Hope you all had a wonderful Christmas and New Year holiday!
Term 2, 2018-19 commences today. Students who wish to change their course enrolment for Term 2 are reminded to do so via the CUSIS during the following specified add/drop periods:
Undergraduate programme: Between 8:30pm on 14 January 2019 and 8:30pm on 20 January 2019
Postgraduate programmes: Between 10am on 7 January 2019 and 5:30pm on 21 January 2019
“Scholarship for History Undergraduate Students to Undertake Research Work” and “Study Abroad at the Universities in Europe and America” were established with a generous support of the Eminence History Department Fund, CUHK to be awarded to students, aiming at encouraging and supporting History major students to conduct overseas academic research, and History undergraduates and local MPhil graduates for further studies abroad at universities in Europe and America.
Both scholarships are now open for applications.
• Scholarship for History Undergraduate Students to Undertake Research Work
Application deadline: 15 June 2019
• Study Abroad at the Universities in Europe and America
Application deadlines: 1st round — 31 January 2019; 2nd round — 31 May 2019
For more information, please visit
Undergraduate students: https://www.history.cuhk.edu.hk/ug_scholarships.html
Postgraduate students: https://www.history.cuhk.edu.hk/pg_scholarships.html
We extend our welcome to Prof. James MORTON, who has joined the Department of History as Assistant Professor with effect from 2 January 2019.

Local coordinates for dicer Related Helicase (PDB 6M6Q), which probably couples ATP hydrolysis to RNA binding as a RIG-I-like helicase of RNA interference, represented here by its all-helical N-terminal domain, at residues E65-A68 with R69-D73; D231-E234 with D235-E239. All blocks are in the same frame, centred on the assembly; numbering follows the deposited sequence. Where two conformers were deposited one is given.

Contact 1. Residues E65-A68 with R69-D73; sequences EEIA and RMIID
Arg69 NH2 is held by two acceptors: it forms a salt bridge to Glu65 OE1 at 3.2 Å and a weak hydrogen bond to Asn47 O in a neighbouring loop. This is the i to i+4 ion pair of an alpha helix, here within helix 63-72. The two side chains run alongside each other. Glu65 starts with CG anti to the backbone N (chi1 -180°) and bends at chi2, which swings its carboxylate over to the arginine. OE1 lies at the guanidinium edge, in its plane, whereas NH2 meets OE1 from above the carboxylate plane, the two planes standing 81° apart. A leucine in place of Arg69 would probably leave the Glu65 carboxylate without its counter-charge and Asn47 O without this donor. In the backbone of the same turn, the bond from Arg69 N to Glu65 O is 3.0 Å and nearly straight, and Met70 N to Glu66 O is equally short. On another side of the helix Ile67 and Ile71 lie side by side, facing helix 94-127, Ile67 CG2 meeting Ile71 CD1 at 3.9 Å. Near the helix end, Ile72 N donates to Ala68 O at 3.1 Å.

Prof. James MORTON, gained his BA degree from the University of Oxford (St John’s College) and his MA degree from Queen’s University (Canada). He received his PhD in Byzantine and Medieval History from the University of California, Berkeley. Prof. MORTON teaches HIST 1002 Tradition and Transformation in Western History in Term 2.
Prof. LAI Ming Chiu, Chairman, is on academic leave from 4 to 10 January 2019. During his absence, Prof. CHEUNG Sui Wai serves as the Acting Chairman.
Dr. Maria L. C. LAU (Deputy University Librarian) and Mr. Jeff LIU (Digital Services Librarian) from CUHK Library were invited by Department to introduce the new Library’s Digital Collection about Sheng Xuanhuai Archive on 27 November 2018. After a four-year transcription work by an expert team, the archive was released on CUHK Digital Repository on 7 December 2018.
Mr. Jeff LIU provided the background on the digitisation of Sheng Xuanhuai collection. This archive of over 13,000 pieces of valuable correspondences of Sheng Xuanhuai was acquired from Japan by the Art Museum of CUHK in 1985. During the 1980s and 1990s, Prof. WANG Erh-min, Prof. CHAN Sin-wai and Prof. NG Lun Ngai Ha made enormous progress in publishing the archive. From 2014 to 2018, a team of experts was assembled to transcribe, punctuate, paginate, and digitise the archive. The transcription work was completed in the summer of 2018 and the CUHK Library has managed to ingest all images and full text on to the Library’s Digital Repository.
The CUHK Library Digital Repository greatly facilitates researchers to discover new research perspectives by using key discovery features for searching. The participants shared their insights about the potential of the Sheng Xuanhuai digital archive for research and teaching, particularly the enhancement of modern China history research and collaborations between Mainland and Hong Kong institutions and archives.
Sheng XuanHuai Digital Archive can be viewed at